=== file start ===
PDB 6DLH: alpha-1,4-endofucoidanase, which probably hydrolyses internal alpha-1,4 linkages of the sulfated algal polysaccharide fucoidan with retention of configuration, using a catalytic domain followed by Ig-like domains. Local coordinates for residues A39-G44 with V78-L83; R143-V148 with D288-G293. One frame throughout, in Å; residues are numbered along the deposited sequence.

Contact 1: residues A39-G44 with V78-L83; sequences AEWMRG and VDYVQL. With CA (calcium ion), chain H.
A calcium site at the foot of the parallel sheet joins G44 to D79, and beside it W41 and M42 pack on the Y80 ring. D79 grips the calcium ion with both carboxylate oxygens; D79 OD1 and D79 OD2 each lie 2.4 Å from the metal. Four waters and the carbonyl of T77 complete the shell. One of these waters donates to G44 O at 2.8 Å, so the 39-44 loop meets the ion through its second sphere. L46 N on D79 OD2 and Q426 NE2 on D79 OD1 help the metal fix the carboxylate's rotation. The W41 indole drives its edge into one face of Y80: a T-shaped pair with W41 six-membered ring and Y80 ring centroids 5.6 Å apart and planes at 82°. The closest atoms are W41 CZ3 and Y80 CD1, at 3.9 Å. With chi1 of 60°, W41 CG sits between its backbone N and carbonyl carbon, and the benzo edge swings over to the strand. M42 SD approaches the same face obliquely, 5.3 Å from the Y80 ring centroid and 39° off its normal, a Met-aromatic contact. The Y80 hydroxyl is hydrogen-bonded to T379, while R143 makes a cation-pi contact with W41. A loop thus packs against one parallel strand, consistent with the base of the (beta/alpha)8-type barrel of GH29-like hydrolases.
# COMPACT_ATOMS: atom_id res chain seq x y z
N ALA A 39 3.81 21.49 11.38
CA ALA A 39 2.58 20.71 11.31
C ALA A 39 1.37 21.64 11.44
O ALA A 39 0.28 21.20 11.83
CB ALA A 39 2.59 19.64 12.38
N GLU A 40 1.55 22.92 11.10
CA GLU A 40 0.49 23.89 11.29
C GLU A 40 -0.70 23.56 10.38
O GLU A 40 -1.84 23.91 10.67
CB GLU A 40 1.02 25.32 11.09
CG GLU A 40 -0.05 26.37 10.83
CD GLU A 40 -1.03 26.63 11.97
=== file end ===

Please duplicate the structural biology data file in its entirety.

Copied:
PDB 6DLH: alpha-1,4-endofucoidanase, which probably hydrolyses internal alpha-1,4 linkages of the sulfated algal polysaccharide fucoidan with retention of configuration, using a catalytic domain followed by Ig-like domains. Local coordinates for residues A39-G44 with V78-L83; R143-V148 with D288-G293. One frame throughout, in Å; residues are numbered along the deposited sequence.

Contact 1: residues A39-G44 with V78-L83; sequences AEWMRG and VDYVQL. With CA (calcium ion), chain H.
A calcium site at the foot of the parallel sheet joins G44 to D79, and beside it W41 and M42 pack on the Y80 ring. D79 grips the calcium ion with both carboxylate oxygens; D79 OD1 and D79 OD2 each lie 2.4 Å from the metal. Four waters and the carbonyl of T77 complete the shell. One of these waters donates to G44 O at 2.8 Å, so the 39-44 loop meets the ion through its second sphere. L46 N on D79 OD2 and Q426 NE2 on D79 OD1 help the metal fix the carboxylate's rotation. The W41 indole drives its edge into one face of Y80: a T-shaped pair with W41 six-membered ring and Y80 ring centroids 5.6 Å apart and planes at 82°. The closest atoms are W41 CZ3 and Y80 CD1, at 3.9 Å. With chi1 of 60°, W41 CG sits between its backbone N and carbonyl carbon, and the benzo edge swings over to the strand. M42 SD approaches the same face obliquely, 5.3 Å from the Y80 ring centroid and 39° off its normal, a Met-aromatic contact. The Y80 hydroxyl is hydrogen-bonded to T379, while R143 makes a cation-pi contact with W41. A loop thus packs against one parallel strand, consistent with the base of the (beta/alpha)8-type barrel of GH29-like hydrolases.
# COMPACT_ATOMS: atom_id res chain seq x y z
N ALA A 39 3.81 21.49 11.38
CA ALA A 39 2.58 20.71 11.31
C ALA A 39 1.37 21.64 11.44
O ALA A 39 0.28 21.20 11.83
CB ALA A 39 2.59 19.64 12.38
N GLU A 40 1.55 22.92 11.10
CA GLU A 40 0.49 23.89 11.29
C GLU A 40 -0.70 23.56 10.38
O GLU A 40 -1.84 23.91 10.67
CB GLU A 40 1.02 25.32 11.09
CG GLU A 40 -0.05 26.37 10.83
CD GLU A 40 -1.03 26.63 11.97